Watching 'jumping genes' in action
"Jumping genes" are ubiquitous. Every domain of life hosts these sequences of DNA that can "jump" from one position to another along a chromosome; in fact, nearly half the human genome is made up of jumping genes. Depending on their specific excision and insertion points, jumping genes can interrupt or trigger gene expression, driving genetic mutation and contributing to cell diversification. Since their discovery in the 1940s, researchers have been able to study the behavior of these jumping genes, generally known as transposons or transposable elements (TE), primarily through indirect methods that infer individual activity from bulk results. However, such techniques are not sensitive enough to determine precisely how or why the transposons jump, and what factors trigger their activity.
Reporting in the Proceedings of the National Academy of Sciences, scientists at the University of Illinois at Urbana-Champaign have observed jumping gene activity in real time within living cells. The study is the collaborative effort of physics professors Thomas Kuhlman and Nigel Goldenfeld, at the Center for the Physics of Living Cells, a National Science Foundation Physics Frontiers Center.
"In this study, we were able to see that there is actually more of this jumping gene action going on than might have been expected from previous studies," said Kuhlman, whose team performed the in vivo experiments. "What's more, we learned that the rates at which these genes jump depend sensitively on how the cells are growing—if there is food available for the cells to grow, for example. In other words, jumping gene activation isn't entirely random, it's dependent on environmental feedback."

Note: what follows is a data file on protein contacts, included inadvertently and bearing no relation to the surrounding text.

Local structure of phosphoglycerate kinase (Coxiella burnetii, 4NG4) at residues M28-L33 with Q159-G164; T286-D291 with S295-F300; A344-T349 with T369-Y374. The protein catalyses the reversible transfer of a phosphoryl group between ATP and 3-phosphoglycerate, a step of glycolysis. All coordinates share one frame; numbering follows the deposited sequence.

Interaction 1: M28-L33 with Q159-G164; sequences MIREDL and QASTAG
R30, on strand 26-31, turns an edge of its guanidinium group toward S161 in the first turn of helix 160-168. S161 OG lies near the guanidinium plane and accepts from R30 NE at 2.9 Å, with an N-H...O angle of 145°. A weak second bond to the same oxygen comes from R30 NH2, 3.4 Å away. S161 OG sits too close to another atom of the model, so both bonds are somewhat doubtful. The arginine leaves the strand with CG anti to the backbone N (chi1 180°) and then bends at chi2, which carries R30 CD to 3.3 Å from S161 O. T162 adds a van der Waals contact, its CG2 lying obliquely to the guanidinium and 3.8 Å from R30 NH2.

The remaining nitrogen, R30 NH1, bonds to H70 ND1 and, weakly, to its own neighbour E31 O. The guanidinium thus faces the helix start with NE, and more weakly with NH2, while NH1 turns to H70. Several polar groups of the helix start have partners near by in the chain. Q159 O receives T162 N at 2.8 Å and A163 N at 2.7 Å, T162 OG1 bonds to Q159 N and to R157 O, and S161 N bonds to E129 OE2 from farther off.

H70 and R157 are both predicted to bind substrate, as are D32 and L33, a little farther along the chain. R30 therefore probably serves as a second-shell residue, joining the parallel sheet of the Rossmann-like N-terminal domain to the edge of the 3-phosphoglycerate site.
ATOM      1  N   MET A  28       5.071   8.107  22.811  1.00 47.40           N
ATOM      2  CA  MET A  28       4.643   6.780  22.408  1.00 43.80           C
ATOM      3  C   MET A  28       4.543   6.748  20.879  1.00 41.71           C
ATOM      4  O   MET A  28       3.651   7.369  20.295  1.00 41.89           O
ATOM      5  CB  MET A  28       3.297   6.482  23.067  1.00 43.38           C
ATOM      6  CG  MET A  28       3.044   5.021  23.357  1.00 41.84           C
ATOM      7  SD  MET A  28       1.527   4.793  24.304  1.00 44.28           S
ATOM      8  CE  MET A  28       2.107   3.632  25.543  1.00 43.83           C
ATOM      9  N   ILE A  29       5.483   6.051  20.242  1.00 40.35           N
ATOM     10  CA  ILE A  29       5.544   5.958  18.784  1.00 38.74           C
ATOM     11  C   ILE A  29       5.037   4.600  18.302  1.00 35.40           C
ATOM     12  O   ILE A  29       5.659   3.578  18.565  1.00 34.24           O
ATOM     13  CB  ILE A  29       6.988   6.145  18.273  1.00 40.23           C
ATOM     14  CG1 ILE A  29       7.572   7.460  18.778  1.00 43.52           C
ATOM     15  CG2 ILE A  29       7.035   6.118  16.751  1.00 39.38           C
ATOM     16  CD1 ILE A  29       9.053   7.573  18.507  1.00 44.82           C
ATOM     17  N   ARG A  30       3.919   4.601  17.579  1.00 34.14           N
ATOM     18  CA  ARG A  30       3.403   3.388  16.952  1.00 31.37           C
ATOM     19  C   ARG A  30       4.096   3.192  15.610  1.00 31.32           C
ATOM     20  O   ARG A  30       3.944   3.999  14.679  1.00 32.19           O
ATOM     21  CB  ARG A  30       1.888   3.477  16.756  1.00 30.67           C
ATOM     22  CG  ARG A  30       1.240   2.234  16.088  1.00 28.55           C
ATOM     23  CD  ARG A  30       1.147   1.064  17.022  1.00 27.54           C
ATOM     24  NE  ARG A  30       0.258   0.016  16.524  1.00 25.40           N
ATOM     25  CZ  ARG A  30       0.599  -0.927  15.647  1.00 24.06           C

To observe these individual cellular-evolution events in living cells, Kuhlman's team devised a synthetic biological system using the bacterium Escherichia coli. The scientists coupled the expression of fluorescent reporters—genes that encode (in this case, blue and yellow) fluorescent proteins—to the jumping activity of the transposons. The scientists could then visually record the transposon activity using fluorescent microscopy.
"These are genes that hop around and change location within the genome of a cell," said Kuhlman. "We hooked that activity up to a molecular system, such that when they start hopping around, the whole cell fluoresces. In our experiment, cells fluoresced most when they weren't very happy. One school of thought suggests that an increased mutation rate like this might be an advantage in such unhappy conditions, for cells to diversify."
In order to help design the experiment and to calculate what would have happened if the jumping occurred in a purely random fashion, Goldenfeld's team developed computer simulations of the growth of bacterial colonies and predicted what the experimental signal would look like in the random case. These calculations showed that the experiments could not simply be interpreted as random transposon activity and even provided clues as to sources of non-randomness, including environmental feedback and heredity.
"Our work involved a good deal of computational image analysis, followed by statistical analysis," said Goldenfeld. "To extract signals and conclusions from the raw data, simulation and theoretical calculations were integral to the experimental design and interpretation. This sort of collaborative project was really only possible with the unique structure provided by the Center for the Physics of Living Cells."
"The over-arching long-term research goal is a deeper understanding of how evolution works at the molecular level. Direct observation of how genomes in cells restructure themselves allows for a precise determination of adaptation rates and may shed light on a host of important evolutionary questions, ranging from the emergence of life to the spread of cancer, where cells undergo rapid mutations and transformations of their genomes," added Kuhlman.
Kuhlman and Goldenfeld are members of the Carl R. Woese Institute for Genomic Biology and the Department of Physics at the University of Illinois at Urbana-Champaign. The work involved several graduate students, including lead author Hyuneil Kim, Gloria Lee, Nicholas Sherer and Michael Martini.